While having some English conversation starters on hand in the grocery store may seem like something unimportant, in reality it's a great skill to be learned…and one that should be practiced.
You see, when working with Americans (at least), it's not only important that we can work with you, but that we can pass the time with you. We're interested in you and your life, and we show that through small talk.
This is super common to hear when you are leaving the office. Even if you just plan on staying home, making dinner, and watching TV, the other person is interested in hearing that! It's an important part of getting to know someone: what they like to do and how they spend their time. It also can give you one of your English conversation starters in the office the next morning, so don't be surprised when your coworker asks how your quiet evening at home was!
If you mentioned something about how your Mom had a cold, or how your brother had gotten a new job, be prepared to be asked about it! It's another part of the getting-to-know-you process. We're genuinely curious (not nosy!) about the people you care about, and that they're doing well.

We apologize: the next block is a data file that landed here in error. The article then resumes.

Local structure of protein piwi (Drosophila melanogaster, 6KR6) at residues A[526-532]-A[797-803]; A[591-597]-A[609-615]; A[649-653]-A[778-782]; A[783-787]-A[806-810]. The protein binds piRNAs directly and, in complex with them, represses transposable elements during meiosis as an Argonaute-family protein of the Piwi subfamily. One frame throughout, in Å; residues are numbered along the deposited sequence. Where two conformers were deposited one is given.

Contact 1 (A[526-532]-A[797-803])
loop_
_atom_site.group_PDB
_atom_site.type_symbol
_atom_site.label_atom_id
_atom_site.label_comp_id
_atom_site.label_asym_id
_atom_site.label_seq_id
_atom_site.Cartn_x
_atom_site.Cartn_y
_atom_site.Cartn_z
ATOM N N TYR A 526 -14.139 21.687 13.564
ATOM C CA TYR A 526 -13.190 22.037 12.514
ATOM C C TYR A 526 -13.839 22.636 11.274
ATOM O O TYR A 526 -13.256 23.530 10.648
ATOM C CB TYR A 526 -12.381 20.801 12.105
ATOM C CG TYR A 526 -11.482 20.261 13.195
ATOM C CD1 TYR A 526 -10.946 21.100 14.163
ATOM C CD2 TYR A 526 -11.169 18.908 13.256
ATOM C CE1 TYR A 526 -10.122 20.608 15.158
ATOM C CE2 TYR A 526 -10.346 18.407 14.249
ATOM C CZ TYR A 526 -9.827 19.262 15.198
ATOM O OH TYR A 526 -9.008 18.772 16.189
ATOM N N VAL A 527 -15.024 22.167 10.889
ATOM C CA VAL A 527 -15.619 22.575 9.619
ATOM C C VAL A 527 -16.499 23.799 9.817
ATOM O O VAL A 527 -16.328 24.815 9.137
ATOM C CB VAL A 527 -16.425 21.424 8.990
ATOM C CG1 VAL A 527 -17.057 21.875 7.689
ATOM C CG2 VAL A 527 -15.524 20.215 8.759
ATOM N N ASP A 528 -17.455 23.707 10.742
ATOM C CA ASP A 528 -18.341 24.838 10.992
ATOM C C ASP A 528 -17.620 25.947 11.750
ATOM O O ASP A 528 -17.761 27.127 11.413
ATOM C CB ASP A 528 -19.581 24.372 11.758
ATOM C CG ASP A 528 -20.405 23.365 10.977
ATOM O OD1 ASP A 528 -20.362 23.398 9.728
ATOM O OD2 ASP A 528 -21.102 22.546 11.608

This is a big one. "How are you," is a bit different in the United States than it is in Germany and Europe. Think of it more as the introduction to the conversation than an actual statement of how you're doing, which is why most people answer with "well! For Americans, it's a question that initiates the larger topic of conversation. Once that's started, feel free to discuss how you're really feeling.
A compliment is an easy way into the affections of an American. When I worked in retail in college, noticing something nice about our customers was a sure way to connect with them and get a conversation going. From my experience, nine times out of ten, your conversation partner will say thank you, and return a compliment.
When in doubt as to what to say, turn the question around and ask the other person what they like. People love talking about themselves!
Small talk is a great way to get an American to open up. Showing interest in others and what they're up to is a sign of politeness. You're putting the interests of others first, and it's a great way to get to know all different kinds of people! Just ask my Mom. She's made some lifelong friends by engaging in small talk with people next to her in line.
Looking for some ways to improve your English conversation? We've got 5 great tips!
What do you think about these English conversation starters? I'd love to hear about it! Share with us in the comments!
Erin Duffin lives in Berlin, is an English teacher, yoga instructor, and great person to have a chat with!